Will Loyalty Programs Work When It Comes to Deals?

Customer loyalty programs have a long history. In theory, a customer loyalty program seems like a winning idea, because it provides an incentive for a customer to continue to do business with one company over another.

The hospitality and travel industry, where hotels and airlines intensely compete with one another, is a prime example of the proliferation of customer loyalty, aka frequent traveler programs. Similarly, credit card companies are increasingly using “points” programs to encourage card holder to consolidate their purchases onto a single card so they can redeem the points for rewards.

Brick and mortar retailers have followed suit, and now consumers can find loyalty or frequent buyer programs associated with drug stores, restaurants, book stores, and retailers of all kinds.

Translating Loyalty to the Online World

Now the loyalty program has become increasingly common in the online world. Last November, I wrote about Amazon Prime, Amazon’s version of a customer loyalty program. While Amazon charges a $79 annual fee for the program, it has been loading it with attractive benefits. Originally a way for frequent buyers to avoid shipping charges, Amazon Prime now bundles in a Kindle lending library and thousands of free on-demand videos as part of the program.

It should come as no surprise, then, that the daily deals providers are getting into the loyalty act. Late last year, LivingSocial introduced “LivingSocial Plus.” Groupon recently started testing “Groupon VIP.” Both programs are paid customer loyalty programs, like Amazon Prime, but they operate differently.

With LivingSocial Plus, a deal-hungry user pays $20 per month to receive $25 of “Deal Bucks” credits that can be applied to the next purchase. (Basically, that’s $5 “free.”) Members also get access to “closed” deals. The $20 fee can be applied to deals for up to five years, but the additional $5 the member receives must be used during the month it is received, according to Daily Deal Media.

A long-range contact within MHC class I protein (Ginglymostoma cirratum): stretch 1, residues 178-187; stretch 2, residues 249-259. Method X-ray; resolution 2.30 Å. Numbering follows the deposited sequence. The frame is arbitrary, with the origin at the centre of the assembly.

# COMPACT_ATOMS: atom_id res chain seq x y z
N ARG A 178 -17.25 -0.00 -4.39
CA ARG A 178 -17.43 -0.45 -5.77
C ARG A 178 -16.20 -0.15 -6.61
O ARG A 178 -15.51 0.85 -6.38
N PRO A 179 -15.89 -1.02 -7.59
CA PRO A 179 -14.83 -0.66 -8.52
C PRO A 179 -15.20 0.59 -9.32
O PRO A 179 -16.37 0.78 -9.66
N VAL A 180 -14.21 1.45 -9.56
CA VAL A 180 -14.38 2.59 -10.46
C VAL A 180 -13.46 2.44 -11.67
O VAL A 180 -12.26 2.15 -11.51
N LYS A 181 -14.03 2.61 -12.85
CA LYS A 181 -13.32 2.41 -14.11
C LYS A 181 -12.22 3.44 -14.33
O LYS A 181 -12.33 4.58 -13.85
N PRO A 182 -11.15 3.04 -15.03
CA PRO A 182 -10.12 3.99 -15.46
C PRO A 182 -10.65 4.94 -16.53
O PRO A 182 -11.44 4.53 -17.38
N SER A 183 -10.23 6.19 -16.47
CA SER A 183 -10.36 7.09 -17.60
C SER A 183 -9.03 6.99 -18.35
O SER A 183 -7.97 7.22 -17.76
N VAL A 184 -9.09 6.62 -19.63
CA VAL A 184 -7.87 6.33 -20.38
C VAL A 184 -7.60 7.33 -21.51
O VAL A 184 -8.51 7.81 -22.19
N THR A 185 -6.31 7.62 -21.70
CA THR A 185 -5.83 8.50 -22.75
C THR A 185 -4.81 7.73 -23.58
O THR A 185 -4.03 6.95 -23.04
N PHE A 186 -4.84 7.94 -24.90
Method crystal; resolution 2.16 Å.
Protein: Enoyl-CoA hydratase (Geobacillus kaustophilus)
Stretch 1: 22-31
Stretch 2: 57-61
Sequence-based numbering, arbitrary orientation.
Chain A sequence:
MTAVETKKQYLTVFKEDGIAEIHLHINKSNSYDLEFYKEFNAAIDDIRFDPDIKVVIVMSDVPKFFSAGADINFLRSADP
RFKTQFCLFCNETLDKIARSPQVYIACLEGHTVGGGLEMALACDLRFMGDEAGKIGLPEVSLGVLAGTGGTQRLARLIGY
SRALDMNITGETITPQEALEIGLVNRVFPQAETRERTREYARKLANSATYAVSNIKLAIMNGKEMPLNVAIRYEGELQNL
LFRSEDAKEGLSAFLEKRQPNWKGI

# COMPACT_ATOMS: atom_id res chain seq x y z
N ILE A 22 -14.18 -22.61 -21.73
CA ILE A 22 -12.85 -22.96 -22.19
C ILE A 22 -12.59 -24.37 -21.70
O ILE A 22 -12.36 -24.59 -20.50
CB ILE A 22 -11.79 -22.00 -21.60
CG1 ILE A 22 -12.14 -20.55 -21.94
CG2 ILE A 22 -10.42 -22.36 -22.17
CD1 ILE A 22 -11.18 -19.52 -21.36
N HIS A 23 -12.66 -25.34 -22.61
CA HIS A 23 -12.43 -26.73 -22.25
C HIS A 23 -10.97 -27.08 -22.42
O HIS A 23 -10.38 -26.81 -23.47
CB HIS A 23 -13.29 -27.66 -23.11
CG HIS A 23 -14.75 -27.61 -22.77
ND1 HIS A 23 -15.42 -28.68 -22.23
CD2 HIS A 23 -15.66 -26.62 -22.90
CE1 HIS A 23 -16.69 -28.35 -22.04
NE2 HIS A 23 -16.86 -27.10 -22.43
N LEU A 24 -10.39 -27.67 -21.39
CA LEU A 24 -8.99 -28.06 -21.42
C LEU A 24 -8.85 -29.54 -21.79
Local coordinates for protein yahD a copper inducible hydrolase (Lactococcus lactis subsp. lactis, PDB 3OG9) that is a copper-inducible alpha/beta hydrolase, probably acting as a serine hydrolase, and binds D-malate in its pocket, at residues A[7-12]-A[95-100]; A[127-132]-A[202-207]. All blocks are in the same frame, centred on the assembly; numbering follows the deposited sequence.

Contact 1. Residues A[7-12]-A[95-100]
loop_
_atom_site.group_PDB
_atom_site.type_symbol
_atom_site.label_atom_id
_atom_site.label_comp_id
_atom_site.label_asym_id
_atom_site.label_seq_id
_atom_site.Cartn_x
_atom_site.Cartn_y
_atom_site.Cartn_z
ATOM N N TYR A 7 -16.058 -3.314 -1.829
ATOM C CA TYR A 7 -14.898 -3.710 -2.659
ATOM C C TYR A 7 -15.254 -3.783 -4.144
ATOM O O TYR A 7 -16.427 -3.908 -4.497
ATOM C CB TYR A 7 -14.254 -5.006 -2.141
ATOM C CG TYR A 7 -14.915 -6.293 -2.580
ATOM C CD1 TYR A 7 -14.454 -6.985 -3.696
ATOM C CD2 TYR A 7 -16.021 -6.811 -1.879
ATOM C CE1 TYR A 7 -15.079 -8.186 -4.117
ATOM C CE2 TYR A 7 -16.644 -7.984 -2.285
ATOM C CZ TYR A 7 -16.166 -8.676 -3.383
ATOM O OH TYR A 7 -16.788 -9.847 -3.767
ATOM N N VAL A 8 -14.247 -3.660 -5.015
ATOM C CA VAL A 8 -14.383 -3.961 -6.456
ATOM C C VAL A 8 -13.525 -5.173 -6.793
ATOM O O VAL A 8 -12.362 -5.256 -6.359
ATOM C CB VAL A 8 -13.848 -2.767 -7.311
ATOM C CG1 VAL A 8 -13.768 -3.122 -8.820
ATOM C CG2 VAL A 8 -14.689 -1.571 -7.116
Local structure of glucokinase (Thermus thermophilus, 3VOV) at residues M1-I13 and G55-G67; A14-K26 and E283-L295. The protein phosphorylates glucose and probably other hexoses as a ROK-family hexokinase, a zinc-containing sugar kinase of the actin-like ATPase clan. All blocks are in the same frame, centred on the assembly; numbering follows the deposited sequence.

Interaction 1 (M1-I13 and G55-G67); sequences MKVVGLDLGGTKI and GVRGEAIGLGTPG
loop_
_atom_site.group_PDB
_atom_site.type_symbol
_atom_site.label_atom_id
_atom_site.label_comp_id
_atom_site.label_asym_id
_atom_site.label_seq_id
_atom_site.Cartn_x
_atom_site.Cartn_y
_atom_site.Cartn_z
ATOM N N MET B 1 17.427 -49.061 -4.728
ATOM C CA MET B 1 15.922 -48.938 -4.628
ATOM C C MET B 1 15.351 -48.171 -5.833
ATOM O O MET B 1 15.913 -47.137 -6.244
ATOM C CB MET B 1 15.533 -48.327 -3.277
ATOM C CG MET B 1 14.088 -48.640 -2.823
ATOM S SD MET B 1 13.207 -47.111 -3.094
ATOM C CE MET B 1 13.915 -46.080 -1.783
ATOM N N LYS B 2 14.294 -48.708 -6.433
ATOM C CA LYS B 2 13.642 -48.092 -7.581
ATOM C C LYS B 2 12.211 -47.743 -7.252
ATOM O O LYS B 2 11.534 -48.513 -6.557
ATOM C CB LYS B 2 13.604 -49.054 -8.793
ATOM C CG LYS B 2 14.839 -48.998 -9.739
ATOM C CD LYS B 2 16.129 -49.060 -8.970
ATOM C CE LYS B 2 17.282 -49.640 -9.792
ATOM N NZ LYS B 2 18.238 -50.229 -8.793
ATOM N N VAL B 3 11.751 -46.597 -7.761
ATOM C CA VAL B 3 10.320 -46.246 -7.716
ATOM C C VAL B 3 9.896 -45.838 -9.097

Groupon VIP, meanwhile, costs $30 per year, but it doesn’t appear to offer a specific financial incentive as does LivingSocial Plus. Instead, Groupon VIP members reportedly will get early access to some deals and exclusive access to other deals, as well as the opportunity to get a hassle-free refund for unused vouchers.

An Evolutionary Step?

It’s interesting to note that the two leading deal providers chose to implement a customer loyalty program at about the same time. These leaders are clearly battling it out for superiority. They both face a slew of competitive look-alikes that typically operate on a more local level and cut into the big guys’ market. By pursuing customer loyalty at this stage, LivingSocial and Groupon seem to be taking an evolutionary step. The move suggests that the deals market may have matured enough for deal-seekers to pick their favorites and begin to align with one provider.

But is banking on loyalty in the deals market a good bet? If you analyze the motivation of the deal seeker, maybe not. This is what Forbes magazine has to say about Groupon VIP:

“A typical deal seeker will probably be willing to scan other deal sties to find an even cheaper deal rather than paying a fixed price to an individual source. An intermittent buyer would not be bothered much to sign up for a ‘VIP’ status in the first place.”

The move by LivingSocial and Groupon is, in fact, somewhat analogous to the airlines, which have essentially become commodity providers with little to differentiate them in terms of price and service. The airlines routinely award miles for each trip in the hope that the consumer will remain loyal. But these days, consumers and even business travelers choose the most convenient route at the lowest price, which negates the impact of an airline’s frequent traveler program to a large extent. Some airlines have added unique twists or sweetened the deal on their loyalty programs, allowing members to accumulate miles faster, but it remains to be seen if this will make an appreciable difference with consumers.

I think there are a lot of good things about loyalty programs that could benefit online marketers who apply them judiciously. But I’m not sure about deals-based loyalty programs. Deals are, by their very nature, a game of who can offer the most attractive discount on a meal or service in a particular area. Consumers who find deals compelling are likely to keep their options open, receiving and considering deals from many providers. That makes me skeptical about the real value of any deals-based loyalty program. When a category is highly commoditized, loyalty is a much harder sell. Just ask the airlines.

About Barry Silverstein

Barry Silverstein is a freelance writer/marketing consultant. In addition to writing for ReveNews, he is a contributing writer to Brandchannel.com, the world’s leading online branding forum. He is the author of three marketing books, The Breakaway Brand (co-author, McGraw-Hill, 2005), Business-to-Business Internet Marketing (Maximum Press, 2003) and Internet Marketing for Technology Companies (Maximum Press, 2003). Barry ran his own Internet and direct marketing agency for twenty years. You can find Barry on Twitter @bdsilv.

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